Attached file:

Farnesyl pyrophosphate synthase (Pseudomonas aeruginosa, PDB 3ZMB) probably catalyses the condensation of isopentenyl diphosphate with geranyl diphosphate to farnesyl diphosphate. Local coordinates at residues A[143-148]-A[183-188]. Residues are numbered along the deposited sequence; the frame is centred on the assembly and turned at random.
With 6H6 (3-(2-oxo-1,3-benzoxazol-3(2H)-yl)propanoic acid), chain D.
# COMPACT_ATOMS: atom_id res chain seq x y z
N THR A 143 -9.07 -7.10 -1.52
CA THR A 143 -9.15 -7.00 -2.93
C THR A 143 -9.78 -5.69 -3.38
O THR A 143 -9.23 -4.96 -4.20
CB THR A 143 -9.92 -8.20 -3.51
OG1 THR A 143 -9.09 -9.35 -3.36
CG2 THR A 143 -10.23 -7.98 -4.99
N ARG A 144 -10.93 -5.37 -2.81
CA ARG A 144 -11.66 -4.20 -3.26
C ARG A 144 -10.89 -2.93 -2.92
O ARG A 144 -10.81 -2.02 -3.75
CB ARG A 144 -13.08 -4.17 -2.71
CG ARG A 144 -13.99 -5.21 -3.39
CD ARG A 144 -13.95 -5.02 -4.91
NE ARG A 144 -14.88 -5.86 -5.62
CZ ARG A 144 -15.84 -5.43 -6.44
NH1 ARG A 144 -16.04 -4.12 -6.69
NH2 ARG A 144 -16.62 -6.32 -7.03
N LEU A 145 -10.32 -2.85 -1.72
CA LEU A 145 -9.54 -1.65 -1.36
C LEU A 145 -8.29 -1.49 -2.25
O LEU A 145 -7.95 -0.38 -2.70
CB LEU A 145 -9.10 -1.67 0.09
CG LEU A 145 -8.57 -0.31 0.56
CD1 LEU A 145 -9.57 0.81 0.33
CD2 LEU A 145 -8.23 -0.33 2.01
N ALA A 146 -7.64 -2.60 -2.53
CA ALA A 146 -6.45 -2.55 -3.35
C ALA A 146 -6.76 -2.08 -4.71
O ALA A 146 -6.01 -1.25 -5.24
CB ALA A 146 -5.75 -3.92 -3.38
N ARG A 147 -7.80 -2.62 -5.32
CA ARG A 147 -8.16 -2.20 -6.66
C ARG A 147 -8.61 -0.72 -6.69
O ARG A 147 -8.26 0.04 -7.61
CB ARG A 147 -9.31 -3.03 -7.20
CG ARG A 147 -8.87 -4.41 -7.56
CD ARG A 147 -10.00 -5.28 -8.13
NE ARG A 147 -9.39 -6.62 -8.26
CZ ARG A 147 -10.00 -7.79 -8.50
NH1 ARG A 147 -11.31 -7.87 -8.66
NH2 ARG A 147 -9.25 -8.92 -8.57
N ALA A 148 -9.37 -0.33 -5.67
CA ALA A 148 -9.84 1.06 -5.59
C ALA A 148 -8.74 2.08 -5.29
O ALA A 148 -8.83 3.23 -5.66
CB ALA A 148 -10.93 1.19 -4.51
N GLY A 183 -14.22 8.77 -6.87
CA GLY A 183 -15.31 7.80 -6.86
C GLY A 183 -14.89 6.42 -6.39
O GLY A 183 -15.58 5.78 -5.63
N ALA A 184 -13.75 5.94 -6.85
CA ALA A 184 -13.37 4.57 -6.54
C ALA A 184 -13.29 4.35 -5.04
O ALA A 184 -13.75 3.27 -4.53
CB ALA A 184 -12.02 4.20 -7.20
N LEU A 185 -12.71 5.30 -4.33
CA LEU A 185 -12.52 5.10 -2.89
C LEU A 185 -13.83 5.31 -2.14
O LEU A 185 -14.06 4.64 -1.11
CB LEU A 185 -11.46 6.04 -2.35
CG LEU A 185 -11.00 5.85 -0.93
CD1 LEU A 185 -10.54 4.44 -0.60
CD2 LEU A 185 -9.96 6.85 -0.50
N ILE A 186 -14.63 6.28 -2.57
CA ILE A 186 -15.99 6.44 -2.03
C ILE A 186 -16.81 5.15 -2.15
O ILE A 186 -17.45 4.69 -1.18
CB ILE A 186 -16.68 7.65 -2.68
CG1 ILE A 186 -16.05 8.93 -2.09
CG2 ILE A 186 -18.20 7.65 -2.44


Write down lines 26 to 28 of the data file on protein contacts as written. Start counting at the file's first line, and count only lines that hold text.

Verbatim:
CB LEU A 145 -9.10 -1.67 0.09
CG LEU A 145 -8.57 -0.31 0.56
CD1 LEU A 145 -9.57 0.81 0.33